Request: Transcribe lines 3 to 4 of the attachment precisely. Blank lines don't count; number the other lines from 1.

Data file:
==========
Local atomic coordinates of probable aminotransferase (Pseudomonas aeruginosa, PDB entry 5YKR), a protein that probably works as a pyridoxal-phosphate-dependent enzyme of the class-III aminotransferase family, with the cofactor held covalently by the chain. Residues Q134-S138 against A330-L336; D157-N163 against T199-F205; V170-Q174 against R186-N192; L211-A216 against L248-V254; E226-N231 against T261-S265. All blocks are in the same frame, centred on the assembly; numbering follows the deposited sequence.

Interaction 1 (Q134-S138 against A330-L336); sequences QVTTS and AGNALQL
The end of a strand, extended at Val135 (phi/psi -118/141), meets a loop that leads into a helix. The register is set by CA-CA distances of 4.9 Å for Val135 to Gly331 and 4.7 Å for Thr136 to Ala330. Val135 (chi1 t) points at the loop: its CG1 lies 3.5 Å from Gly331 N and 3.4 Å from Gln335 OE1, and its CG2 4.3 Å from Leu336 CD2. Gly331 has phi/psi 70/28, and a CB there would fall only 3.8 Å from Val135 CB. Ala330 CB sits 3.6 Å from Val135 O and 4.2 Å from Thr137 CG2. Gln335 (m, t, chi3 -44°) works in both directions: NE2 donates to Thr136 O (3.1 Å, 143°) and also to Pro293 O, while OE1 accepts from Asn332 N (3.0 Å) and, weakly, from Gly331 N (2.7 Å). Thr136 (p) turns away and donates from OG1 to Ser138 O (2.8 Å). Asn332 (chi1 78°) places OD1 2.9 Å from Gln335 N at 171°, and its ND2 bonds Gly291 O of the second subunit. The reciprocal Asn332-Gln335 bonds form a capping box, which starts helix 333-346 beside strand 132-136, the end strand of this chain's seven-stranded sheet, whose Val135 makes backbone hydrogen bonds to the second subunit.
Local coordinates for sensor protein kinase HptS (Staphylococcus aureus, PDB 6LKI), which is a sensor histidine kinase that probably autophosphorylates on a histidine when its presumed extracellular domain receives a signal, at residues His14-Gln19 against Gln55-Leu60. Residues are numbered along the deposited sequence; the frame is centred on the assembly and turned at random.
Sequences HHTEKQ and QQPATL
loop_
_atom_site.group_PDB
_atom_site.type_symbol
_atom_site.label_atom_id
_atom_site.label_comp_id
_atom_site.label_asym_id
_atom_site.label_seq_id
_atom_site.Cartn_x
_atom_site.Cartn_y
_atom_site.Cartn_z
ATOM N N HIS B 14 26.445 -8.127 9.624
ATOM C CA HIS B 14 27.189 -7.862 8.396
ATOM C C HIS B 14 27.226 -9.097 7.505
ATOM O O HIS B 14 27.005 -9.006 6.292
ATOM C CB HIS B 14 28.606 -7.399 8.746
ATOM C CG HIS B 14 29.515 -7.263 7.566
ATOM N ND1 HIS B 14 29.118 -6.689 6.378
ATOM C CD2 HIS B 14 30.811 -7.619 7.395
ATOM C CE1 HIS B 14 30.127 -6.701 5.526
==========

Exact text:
The end of a strand, extended at Val135 (phi/psi -118/141), meets a loop that leads into a helix. The register is set by CA-CA distances of 4.9 Å for Val135 to Gly331 and 4.7 Å for Thr136 to Ala330. Val135 (chi1 t) points at the loop: its CG1 lies 3.5 Å from Gly331 N and 3.4 Å from Gln335 OE1, and its CG2 4.3 Å from Leu336 CD2. Gly331 has phi/psi 70/28, and a CB there would fall only 3.8 Å from Val135 CB. Ala330 CB sits 3.6 Å from Val135 O and 4.2 Å from Thr137 CG2. Gln335 (m, t, chi3 -44°) works in both directions: NE2 donates to Thr136 O (3.1 Å, 143°) and also to Pro293 O, while OE1 accepts from Asn332 N (3.0 Å) and, weakly, from Gly331 N (2.7 Å). Thr136 (p) turns away and donates from OG1 to Ser138 O (2.8 Å). Asn332 (chi1 78°) places OD1 2.9 Å from Gln335 N at 171°, and its ND2 bonds Gly291 O of the second subunit. The reciprocal Asn332-Gln335 bonds form a capping box, which starts helix 333-346 beside strand 132-136, the end strand of this chain's seven-stranded sheet, whose Val135 makes backbone hydrogen bonds to the second subunit.
Local coordinates for sensor protein kinase HptS (Staphylococcus aureus, PDB 6LKI), which is a sensor histidine kinase that probably autophosphorylates on a histidine when its presumed extracellular domain receives a signal, at residues His14-Gln19 against Gln55-Leu60. Residues are numbered along the deposited sequence; the frame is centred on the assembly and turned at random.